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Extreme Employees

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Although some countries like France and Australia have begun to experiment with additional vacation time to balance work and personal happiness, the worldwide trend has progressed in the opposite direction. For example, Japan has long been known for its excruciating workweeks. Employees in other countries are falling victim to longer and longer hours at the office in recent years, too. The result is a new type of employee, called the "extreme employee."

From a pool of more than two million surveys of high-salaried employees in the US, it's clear that you need to work more if you want to advance up the corporate ladder. The extreme employee demonstrates more than simple dedication to the company, though. He believes in the proposition that there's always more he could--and should!--do. If you count the time it takes to commute to the office, then 70-hour workweeks are common. He makes himself available to clients and office emergencies 24-7 as well. He also takes far fewer vacation days than he's allotted, roughly ten days or less per year.

Worse, however, and perhaps more exasperating, is the fact that most extreme employees admit dissatisfaction. More than half believe they would be physically healthier with less work. A lack of free time also harms the relationship with their children. Slightly less than half complained that the long hours had a detrimental effect on spousal relations.

Experts advocate discovering ways to get the seventy-hour workweek down to a more modest forty-five hours. Although corporations haven't yet accomplished this feat for high-impact jobs, some major corporations are trying. American Express, Johnson & Johnson, and more than thirty others are working towards ways to reduce the pressure on managers to perform and produce.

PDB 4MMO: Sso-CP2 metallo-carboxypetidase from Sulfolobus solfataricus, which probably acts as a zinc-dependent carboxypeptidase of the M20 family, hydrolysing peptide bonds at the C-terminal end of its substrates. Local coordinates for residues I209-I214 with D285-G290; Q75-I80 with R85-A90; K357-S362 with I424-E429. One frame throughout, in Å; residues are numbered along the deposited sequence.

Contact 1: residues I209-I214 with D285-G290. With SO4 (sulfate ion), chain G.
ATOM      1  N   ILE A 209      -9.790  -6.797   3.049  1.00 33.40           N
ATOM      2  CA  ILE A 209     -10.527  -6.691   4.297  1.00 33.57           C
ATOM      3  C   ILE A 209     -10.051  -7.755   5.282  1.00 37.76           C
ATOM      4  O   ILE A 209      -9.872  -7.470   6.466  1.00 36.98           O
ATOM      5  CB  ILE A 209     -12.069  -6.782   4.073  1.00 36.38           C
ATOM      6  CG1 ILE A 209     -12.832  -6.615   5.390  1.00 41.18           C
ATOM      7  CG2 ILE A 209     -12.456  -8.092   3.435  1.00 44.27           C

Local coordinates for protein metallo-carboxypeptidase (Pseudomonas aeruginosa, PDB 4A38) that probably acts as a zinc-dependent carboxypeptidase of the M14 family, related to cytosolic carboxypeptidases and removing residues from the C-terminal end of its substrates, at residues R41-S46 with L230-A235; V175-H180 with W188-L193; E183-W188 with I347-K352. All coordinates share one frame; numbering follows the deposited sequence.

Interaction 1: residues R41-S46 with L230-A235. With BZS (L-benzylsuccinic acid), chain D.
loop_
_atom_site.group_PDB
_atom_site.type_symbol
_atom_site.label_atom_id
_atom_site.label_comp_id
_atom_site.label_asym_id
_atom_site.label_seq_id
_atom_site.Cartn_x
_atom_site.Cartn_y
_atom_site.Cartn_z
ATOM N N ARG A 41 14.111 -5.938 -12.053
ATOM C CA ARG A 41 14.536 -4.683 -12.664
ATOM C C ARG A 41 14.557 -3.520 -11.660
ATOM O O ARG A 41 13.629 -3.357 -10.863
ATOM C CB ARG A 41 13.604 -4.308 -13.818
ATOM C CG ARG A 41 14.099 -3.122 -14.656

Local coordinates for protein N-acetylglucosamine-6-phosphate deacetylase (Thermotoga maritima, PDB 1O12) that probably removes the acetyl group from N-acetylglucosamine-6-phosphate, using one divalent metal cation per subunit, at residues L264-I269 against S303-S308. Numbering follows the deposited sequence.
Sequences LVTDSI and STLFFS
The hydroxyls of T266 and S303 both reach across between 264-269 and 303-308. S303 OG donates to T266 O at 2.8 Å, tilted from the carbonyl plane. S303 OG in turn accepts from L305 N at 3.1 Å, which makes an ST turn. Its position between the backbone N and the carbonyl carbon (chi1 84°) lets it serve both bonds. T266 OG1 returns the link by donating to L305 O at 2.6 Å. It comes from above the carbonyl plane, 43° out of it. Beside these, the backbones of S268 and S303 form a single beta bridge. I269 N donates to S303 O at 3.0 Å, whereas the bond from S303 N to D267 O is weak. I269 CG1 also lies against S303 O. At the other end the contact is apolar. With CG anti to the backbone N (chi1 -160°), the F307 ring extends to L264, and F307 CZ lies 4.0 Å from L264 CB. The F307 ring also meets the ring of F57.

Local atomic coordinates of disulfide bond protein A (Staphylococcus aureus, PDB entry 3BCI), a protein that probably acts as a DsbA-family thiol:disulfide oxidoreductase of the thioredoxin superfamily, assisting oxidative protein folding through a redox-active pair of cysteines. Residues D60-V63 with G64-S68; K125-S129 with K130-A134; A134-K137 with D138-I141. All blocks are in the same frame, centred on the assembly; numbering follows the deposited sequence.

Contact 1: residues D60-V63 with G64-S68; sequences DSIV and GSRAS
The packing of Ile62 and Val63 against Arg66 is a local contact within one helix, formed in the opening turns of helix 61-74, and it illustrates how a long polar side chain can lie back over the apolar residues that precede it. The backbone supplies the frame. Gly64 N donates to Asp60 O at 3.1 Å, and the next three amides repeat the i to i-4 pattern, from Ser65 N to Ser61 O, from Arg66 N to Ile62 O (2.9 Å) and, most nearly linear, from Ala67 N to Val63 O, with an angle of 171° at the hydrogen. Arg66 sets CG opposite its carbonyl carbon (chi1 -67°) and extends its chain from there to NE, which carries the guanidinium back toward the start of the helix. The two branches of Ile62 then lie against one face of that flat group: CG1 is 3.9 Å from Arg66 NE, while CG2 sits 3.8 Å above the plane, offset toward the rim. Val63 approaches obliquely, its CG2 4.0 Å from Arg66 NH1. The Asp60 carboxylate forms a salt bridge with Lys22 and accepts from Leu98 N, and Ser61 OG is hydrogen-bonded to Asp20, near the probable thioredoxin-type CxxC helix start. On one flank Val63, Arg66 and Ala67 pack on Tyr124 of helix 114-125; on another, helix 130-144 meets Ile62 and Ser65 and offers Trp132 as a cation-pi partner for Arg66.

Questions for discussion:

  1. 1.Rank It!: Which is most important in your life? Rank the items in order. Remember to support your decisions.
    • Children
    • Significant other
    • Work
    • Free time
    • Personal growth and development
  2. How does your job affect your relationship with your significant other and/or children?  Please explain.
  3. Who suffers more from life disbalance: men, women or children?
  4. If parents work more and more, how will this affect future generations of children?  Please explain.
  5. Could you do more for your company?  Should you do more?  Why/not?
  6. Workaholism - is it an addiction or a necessity of our life?
  7. Does you company support work-life balance for the employees? In what ways?
  8. Would you take a 50% salary cut if it meant working only 25 hours per week?
  9. Would you stop working completely if you had enough money?
  10. What would you do if you had an opportunity not to work?
  11. What is your attitude to downshifting?

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